A lot of the more competitive trainers are now using perch work to teach the dog "rear end awareness". It basically teaches the dogs they have control over their back legs. After that there are several ways to go about teaching a close heel. You can use your hand as a target at first and then switch it to a hand signal. I strongly recommend working on eye-to-eye focus before you get into the actual "heeling" part. Focus is important here and your dog should be looking up, concentrating on you. You can put a "watch me" command on it and/or teach it as an automatic. Chaplin knows watch me but we also work regularly on having him naturally looking up at me without the cue. This exercise, however, can really effect other parts of training like free-shaping. Chaplin and I tried to do some and it took 13 minutes just for him to look at the box for more than one second because he's been taught focusing on me is the "best thing in the world". But if you aren't doing free shaping and sometimes nosework (it really depends on your dogs breed for nosework focus) it shouldn't be much of a problem. Basically you'll click for any eye movement in your direction at first. Then click for eye to eye contact, etc. Do this every day for a few repetitions in various places. Start with low distraction and work your way up, you'll notice your pup gradually watching you more often without being add. Feel free to add a cue. Make sure you always HIDE the treat in one of your hands, dogs are creatures of habit. If they see you constantly reaching for treats in your pocket they'll stop focusing on you whenever they think they're going to be rewarded. Instead make the treat appear from your eyes in a way. Bring your hand up and lower it from in between your eyes so that's "where it's coming from."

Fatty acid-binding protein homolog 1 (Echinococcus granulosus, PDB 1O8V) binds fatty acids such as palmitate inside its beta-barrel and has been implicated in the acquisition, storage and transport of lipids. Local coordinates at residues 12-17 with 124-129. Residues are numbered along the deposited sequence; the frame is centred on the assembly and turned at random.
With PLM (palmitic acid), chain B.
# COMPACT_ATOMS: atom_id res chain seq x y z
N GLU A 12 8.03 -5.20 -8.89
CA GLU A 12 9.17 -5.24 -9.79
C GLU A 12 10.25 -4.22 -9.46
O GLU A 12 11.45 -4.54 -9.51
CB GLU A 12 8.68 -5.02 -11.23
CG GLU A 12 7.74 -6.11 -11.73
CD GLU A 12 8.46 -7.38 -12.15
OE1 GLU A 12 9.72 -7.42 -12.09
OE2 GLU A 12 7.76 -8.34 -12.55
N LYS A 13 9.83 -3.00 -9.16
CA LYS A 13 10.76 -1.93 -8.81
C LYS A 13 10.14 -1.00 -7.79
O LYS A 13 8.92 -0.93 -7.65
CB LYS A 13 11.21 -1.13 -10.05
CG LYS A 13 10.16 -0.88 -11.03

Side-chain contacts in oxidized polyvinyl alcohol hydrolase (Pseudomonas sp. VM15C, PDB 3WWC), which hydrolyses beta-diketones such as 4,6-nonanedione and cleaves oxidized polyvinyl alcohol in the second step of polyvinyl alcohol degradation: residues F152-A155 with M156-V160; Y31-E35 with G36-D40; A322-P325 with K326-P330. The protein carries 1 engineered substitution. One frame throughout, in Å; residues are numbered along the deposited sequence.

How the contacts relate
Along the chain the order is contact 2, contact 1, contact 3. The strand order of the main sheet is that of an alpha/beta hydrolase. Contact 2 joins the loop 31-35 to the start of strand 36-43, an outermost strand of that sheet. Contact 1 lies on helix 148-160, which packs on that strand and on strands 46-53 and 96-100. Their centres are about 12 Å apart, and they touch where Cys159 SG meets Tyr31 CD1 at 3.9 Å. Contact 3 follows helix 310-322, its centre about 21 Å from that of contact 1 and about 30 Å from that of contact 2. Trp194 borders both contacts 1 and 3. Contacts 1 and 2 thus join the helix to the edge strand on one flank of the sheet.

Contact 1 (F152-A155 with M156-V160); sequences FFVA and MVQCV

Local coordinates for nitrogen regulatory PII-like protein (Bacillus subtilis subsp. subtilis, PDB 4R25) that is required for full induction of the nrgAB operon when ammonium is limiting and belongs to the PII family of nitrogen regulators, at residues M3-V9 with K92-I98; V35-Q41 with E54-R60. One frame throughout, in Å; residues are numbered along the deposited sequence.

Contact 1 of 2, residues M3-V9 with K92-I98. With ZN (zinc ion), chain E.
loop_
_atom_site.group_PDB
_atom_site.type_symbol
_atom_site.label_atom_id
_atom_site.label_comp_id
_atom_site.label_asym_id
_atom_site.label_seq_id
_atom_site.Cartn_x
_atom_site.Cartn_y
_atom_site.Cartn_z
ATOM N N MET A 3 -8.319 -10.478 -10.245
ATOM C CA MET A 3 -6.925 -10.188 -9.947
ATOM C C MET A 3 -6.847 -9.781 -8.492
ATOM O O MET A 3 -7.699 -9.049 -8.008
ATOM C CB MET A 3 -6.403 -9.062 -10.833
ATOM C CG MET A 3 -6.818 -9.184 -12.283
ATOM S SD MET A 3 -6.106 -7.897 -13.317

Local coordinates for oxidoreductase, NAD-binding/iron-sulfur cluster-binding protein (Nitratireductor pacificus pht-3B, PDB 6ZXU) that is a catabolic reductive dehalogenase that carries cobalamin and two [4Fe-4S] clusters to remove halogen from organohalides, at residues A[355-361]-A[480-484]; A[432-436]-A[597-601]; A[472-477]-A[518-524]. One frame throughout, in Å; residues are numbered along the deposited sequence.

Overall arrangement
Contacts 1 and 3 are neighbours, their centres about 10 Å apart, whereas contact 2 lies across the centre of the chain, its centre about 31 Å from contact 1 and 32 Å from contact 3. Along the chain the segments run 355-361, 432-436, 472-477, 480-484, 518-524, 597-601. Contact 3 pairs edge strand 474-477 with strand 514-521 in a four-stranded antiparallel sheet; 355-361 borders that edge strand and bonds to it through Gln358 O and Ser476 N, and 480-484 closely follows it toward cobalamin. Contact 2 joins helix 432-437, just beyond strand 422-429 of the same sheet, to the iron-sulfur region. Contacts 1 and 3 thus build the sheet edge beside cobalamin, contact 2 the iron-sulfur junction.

I'm going to post a few videos for you. The first is one of my favorite competition heels, the dog looks happy and has a great prance going, the turns could be a little bit tigther and crisper but it's good to look into the focus you'll need from the dog; so it's not the *best* comp heel I've seen but this one happens to bring more joy to me and it also has some nice retrieves. The second one is kikopup's rear end awareness, it also instructs you on how to make the dog understand to keep by your side. The third is another version of perch work that leads into a heel.
I can't find the last perchwork video I was referring to but I'll add it when I do.
Down the line you'll want to work on "swing" and "place".